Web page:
Combat is quite frankly a blast. Game Arts was able to craft a fantastic battle system that is a mix of both real-time and turn-based battle systems. A small bar on the bottom of the screen shows the order of selections. Once a head representing a character hits a certain bar, the battle completely pauses, and you select from a menu what it is you want to do. You can perform a combo attack, which is an attack of two shots that deal a good amount of damage to your foe, or you can do a critical attack, which delays the attack of the enemy but doesnít do as much damage as a combo attack. You may also choose to perform one of your characters special attacks, that use up your SP but unleashes a devastating attack on your foe. This is an RPG game, so you can use magic attacks that vary per character.
I liked the battle system so much simply because it was fast-paced. Most games, such as the SquareSoft RPGs or the Enix ones (though they are technically Square-Enix now), are too slow paced at times to really get into it. Other Dreamcast RPGs like Skies of Arcadia are slow and time-consuming. Grandia II‘s battles are short, sweet, and enjoyable because they don’t take up so much of the game that you grow sick of battling. The level of involvement in selecting how to utilize your teammates is much more intricate and effective in Grandia II.
The level of character customization is also great. For starters, each character can equip a Mana Egg, and using coins that are gained after fighting, you can purchase different spells from the Mana Egg and be able to use them in battle. More effective spells cost a lot, so constantly battling is a must. You can also purchase additional special attacks, which are much needed for the games challenging boss battles. Boss battles are frequent throughout the game, which took me about twenty hours to get through the first time. The boss battles have you fighting mostly pieces of Valmar in an effort to contain them and help progress the storyline. These chunks are a challenge to fight because each uses a devastating move unleashed exclusively by that portion, thus you constantly have to be monitoring your stats. They also can usually unleash minions to help aide them in their fight against you, making them even harder. And forget about beating them if you’ve been skipping your battles.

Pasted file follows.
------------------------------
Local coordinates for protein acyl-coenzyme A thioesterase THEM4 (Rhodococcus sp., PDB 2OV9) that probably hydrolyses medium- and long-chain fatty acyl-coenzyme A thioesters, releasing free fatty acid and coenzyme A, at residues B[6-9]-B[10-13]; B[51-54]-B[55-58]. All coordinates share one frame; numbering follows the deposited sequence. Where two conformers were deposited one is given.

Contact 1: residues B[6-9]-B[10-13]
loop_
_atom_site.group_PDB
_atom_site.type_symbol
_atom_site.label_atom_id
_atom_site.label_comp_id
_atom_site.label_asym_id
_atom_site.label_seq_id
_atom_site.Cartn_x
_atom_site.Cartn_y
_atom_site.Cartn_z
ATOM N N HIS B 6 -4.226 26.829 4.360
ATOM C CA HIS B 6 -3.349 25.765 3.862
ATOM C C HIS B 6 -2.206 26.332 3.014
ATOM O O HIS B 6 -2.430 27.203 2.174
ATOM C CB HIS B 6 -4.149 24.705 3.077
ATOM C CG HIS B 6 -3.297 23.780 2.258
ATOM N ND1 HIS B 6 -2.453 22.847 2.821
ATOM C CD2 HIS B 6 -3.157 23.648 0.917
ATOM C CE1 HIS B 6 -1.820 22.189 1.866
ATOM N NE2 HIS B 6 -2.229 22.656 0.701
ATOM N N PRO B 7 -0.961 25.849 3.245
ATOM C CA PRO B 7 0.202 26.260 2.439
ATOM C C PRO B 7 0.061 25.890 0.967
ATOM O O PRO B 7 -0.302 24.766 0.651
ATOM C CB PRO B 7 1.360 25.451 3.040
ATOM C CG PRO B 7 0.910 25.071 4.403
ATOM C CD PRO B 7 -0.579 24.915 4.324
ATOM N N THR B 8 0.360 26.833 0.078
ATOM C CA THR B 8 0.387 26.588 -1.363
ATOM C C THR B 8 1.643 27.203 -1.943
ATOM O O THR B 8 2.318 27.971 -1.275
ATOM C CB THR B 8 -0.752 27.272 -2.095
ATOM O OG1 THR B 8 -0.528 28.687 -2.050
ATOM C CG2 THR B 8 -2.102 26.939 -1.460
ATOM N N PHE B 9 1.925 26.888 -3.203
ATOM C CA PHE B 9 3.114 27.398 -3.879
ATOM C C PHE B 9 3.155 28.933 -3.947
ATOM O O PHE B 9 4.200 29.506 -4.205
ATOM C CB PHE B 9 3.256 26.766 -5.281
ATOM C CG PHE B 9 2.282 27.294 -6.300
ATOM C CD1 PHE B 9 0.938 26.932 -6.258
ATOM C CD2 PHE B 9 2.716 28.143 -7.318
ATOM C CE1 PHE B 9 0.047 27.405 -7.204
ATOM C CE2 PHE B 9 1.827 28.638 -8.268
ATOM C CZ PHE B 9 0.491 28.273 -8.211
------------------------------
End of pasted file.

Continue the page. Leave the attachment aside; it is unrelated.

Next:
The areas you explore are usually fun and filled with little surprises and interactive environmental objects. Sometimes you’ll smash windows, other times you’ll strike down plants in your path, and you even get to explore a ruined building or two. The variety of environments is great, and basically every area is represented, from mountains to majestic cities to distant islands.
On top of the fantastic gameplay and phenomenal battle system, Grandia II features impeccable graphics. The character animations are simply to die for and really aid the battleís free-flowing nature especially. Characters run around the battlefields, chasing enemies and dodging them with incredible choreography. The magical attacks and special moves are all animated well, though some of the magic attacks are done through some grainy FMV. A lot of the games cut scenes take place using the in-game engine, which is great because the graphics are colorful and bright, even if the storyline is not. The areas are spacious, so to help you find your way about them you can rotate the camera in any direction, and sometime this can lead to the discovery of hidden treasures.
Grandia II is also fun to listen to. The variety of music, from electronic to rock, is a refreshing change from the traditional classical-style compositions found in many RPGs. Game Arts took an additional step and packed the games soundtrack as well as some great remixes in with the game, which was copied to my hard-drive for listening purposes outside of play. Occasionally you’ll even be treated to voice-overs, and all of the characterís voice actors did a tremendous job. I especially liked the sarcastic tone in the man who did Ryudoís voice, and the lady who voiced Millennia sounded as sassy and sexy as the character herself. The few sound effects in the game arenít too bad, but most RPG games donít have very good sound effects, or in some instances any at all, so Iíll let Grandia II pass on that.
Overall, Grandia II is a fantastic adventure. Itís very linear however, which may cause fans of games like Morrowind to be disappointed in the game. There arenít any side quests or any bonuses for completing the game, except to be able to look back on a fantastic story that youíll surely want to hear again. I loved Grandia II, and itís easily the best RPG on the Dreamcast. Pick it up today!